Ultrastructural studies of cells and tissues in the acquired immunodeficiency syndrome (AIDS) have revealed two distinct cytomembranous inclusions referred to as "tubuloreticular inclusions" (TRI) and "confronting cylindrical cisterns" (CCC). TRI are found most often in leukocytes and endothelial cells in conditions with elevated levels of alpha-interferon, such as viral infections, autoimmune diseases and certain neoplasms. On the other hand, CCC are detected almost exclusively in mononuclear inflammatory cells and are limited to a few conditions, of which AIDS is the most common. CCC have been proposed as an ultrastructural marker for human immunodeficiency virus (HIV) infection. We describe CCC in mononuclear inflammatory cells in the brain of a patient with AIDS. Finding CCC in brain tissue with no other specific feature such as multinucleated giant cells, nevertheless, should alert the neuropathologist to the possibility that the patient might have AIDS.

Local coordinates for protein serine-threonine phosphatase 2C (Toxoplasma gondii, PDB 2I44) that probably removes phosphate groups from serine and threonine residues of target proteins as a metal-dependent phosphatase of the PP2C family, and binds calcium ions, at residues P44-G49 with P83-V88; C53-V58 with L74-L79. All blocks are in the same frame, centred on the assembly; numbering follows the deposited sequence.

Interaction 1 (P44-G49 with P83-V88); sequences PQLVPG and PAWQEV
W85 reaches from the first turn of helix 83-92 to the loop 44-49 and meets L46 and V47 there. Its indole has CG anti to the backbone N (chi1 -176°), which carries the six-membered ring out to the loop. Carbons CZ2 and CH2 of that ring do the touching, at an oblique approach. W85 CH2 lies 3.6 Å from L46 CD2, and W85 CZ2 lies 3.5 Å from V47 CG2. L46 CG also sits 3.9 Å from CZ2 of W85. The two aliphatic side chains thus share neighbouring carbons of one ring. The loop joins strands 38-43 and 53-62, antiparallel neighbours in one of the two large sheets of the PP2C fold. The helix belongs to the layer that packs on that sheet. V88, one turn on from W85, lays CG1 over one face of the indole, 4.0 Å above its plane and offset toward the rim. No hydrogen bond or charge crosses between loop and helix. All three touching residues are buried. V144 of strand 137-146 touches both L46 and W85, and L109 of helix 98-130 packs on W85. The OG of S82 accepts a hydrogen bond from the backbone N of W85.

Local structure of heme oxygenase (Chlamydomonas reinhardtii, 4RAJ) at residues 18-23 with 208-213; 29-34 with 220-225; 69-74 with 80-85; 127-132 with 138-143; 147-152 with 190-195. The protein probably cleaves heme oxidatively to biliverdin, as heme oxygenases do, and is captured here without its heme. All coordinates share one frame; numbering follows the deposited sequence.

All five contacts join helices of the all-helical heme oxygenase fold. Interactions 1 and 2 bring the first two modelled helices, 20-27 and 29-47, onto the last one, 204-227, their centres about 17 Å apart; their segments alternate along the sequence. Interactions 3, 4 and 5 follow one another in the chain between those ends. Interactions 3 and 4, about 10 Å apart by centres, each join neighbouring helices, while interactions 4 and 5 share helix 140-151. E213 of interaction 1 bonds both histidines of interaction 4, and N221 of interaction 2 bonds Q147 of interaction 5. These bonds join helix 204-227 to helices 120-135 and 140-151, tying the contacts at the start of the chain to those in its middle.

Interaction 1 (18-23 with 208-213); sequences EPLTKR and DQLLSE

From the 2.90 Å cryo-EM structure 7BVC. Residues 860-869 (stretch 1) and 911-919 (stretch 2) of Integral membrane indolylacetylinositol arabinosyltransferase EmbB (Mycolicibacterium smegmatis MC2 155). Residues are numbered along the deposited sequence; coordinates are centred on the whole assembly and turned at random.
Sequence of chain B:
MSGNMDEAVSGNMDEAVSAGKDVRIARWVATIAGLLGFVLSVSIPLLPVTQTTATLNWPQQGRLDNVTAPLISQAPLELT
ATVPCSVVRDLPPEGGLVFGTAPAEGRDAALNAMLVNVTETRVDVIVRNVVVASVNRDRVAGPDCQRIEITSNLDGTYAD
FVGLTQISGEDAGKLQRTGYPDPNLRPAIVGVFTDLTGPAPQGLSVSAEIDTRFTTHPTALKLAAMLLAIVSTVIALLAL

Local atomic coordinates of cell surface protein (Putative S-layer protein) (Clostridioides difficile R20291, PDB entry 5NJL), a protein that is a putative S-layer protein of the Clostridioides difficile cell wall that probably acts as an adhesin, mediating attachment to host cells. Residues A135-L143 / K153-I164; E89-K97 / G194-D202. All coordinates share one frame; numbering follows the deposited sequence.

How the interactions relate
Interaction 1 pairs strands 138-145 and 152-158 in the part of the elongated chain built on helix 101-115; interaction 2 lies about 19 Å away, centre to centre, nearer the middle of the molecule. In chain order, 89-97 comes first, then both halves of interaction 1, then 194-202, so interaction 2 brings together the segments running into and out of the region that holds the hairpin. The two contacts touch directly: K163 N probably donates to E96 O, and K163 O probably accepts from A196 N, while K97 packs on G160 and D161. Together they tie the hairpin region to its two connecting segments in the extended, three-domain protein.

- Confronting cylindrical cisterns
- Cytomembranous inclusions
- Tubuloreticular inclusions
ASJC Scopus subject areas
- Pathology and Forensic Medicine
- Clinical Neurology